Unconjugated Pathological Jaundice in Newborns
Neonatal jaundice is the occurrence of elevated bilirubin levels in the blood. It may be physiological or pathological. If the concentration of non-conjugated bilirubin in the blood is too high, it breaches the blood brain barrier and bilirubin encephalopathy occurs with serious consequences for the child. The aim of the research was to examine the incidence frequency of unconjugated pathologic jaundice in newborns and connect it to some epidemiological variations (medical, social, demographic) as well as to prove the increased frequency of jaundice in children born by stimulation and labour induction. The study included 800 infants: 198 (24.8%) of them did, and 602 (75.2%) did not suffer from jaundice. Statistical analysis confirmed the association between the onset of jaundice in newborns and the following parameters: gestational age, birth weight, maternal infections and other illnesses during pregnancy and premature rupture of membranes as complications during labor and the mode of delivery.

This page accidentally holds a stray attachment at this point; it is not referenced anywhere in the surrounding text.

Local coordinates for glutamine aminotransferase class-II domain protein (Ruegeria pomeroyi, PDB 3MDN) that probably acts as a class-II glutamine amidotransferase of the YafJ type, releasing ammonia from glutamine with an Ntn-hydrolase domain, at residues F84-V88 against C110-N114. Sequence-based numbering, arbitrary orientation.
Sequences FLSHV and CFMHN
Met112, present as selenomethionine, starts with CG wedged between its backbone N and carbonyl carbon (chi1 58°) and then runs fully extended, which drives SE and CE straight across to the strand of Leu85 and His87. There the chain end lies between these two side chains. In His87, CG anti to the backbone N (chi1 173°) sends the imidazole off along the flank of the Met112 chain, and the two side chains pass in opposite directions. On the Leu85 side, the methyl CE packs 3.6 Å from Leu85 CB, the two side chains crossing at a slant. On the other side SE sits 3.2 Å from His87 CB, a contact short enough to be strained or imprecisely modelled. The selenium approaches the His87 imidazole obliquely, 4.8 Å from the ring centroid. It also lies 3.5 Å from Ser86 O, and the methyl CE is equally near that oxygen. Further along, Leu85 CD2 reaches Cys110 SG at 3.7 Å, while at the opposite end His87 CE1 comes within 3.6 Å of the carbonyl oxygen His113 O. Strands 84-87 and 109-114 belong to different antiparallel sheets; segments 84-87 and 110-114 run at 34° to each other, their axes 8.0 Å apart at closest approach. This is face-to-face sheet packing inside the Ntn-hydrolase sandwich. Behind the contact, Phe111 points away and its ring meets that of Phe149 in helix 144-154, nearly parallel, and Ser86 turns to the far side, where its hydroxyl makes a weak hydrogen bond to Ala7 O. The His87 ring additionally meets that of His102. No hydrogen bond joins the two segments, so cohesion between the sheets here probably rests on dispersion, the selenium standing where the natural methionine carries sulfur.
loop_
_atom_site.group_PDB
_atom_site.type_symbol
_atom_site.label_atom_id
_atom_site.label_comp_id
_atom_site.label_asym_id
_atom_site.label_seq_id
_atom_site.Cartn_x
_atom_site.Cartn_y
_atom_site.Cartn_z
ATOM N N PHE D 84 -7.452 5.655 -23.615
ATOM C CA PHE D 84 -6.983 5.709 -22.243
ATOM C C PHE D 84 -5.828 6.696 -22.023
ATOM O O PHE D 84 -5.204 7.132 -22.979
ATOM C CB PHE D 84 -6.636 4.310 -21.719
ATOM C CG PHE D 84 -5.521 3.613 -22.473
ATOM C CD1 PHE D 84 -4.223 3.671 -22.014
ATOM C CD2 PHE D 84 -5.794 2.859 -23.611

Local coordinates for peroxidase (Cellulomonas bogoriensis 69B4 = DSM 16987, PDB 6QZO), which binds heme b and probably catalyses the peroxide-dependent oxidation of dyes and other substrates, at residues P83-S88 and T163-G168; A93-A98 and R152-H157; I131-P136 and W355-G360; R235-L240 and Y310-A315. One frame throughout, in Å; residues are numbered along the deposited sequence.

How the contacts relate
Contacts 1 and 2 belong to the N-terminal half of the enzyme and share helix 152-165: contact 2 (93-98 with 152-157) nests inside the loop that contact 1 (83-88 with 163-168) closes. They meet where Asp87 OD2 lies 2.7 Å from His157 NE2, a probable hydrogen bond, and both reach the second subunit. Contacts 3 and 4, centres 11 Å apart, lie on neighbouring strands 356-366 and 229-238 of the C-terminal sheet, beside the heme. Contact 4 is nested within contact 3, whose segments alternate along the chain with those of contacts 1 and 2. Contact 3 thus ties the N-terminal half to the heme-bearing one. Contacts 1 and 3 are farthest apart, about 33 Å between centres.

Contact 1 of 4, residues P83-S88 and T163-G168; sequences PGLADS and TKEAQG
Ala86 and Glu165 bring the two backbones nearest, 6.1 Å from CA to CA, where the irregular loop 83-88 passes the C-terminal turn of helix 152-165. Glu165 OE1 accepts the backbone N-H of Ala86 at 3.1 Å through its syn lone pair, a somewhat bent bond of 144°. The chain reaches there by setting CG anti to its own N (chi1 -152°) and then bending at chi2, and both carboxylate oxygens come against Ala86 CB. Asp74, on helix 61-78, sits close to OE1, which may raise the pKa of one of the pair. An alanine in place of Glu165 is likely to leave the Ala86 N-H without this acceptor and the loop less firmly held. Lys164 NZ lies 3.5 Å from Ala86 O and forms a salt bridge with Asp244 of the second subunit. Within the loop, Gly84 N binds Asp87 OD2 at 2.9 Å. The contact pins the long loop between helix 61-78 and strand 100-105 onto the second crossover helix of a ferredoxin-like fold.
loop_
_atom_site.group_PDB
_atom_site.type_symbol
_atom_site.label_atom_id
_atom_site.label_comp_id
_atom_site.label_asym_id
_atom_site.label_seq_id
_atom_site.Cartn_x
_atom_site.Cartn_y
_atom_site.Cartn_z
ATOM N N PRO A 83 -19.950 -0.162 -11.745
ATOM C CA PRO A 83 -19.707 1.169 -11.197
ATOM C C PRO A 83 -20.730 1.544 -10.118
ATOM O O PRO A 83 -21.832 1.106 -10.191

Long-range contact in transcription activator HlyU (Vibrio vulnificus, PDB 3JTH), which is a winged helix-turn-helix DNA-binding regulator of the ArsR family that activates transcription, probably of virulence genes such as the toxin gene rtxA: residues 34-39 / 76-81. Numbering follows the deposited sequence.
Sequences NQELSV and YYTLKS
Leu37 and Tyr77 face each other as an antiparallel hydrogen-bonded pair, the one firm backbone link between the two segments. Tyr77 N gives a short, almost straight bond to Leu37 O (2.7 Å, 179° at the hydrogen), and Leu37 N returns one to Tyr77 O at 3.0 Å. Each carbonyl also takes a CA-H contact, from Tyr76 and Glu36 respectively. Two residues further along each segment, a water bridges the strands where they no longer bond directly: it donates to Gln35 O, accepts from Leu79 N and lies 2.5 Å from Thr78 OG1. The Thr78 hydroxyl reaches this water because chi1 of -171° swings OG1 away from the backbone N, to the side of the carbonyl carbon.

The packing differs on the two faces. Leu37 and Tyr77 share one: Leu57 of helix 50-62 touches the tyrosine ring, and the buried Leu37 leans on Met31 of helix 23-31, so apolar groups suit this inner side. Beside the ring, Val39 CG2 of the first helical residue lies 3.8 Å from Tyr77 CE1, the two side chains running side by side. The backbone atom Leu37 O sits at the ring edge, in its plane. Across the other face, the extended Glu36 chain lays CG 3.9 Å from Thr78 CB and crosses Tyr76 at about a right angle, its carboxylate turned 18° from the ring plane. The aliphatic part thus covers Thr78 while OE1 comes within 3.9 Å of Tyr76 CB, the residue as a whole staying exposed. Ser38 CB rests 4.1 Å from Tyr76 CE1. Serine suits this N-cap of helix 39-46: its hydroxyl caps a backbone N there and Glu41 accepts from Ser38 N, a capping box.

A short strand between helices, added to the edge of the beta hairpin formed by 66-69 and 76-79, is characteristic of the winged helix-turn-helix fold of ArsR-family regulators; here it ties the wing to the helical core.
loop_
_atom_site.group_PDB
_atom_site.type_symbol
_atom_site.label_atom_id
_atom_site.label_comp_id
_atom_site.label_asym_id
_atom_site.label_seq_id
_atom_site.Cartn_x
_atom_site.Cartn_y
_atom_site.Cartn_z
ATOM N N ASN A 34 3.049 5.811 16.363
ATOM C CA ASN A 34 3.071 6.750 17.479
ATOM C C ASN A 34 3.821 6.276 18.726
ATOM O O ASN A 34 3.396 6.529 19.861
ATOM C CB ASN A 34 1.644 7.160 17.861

newborns, unconnugated jaundice, bilirubin encephalopathy, mode of delivery, risk factors, preeclampsia, complications in pregnancy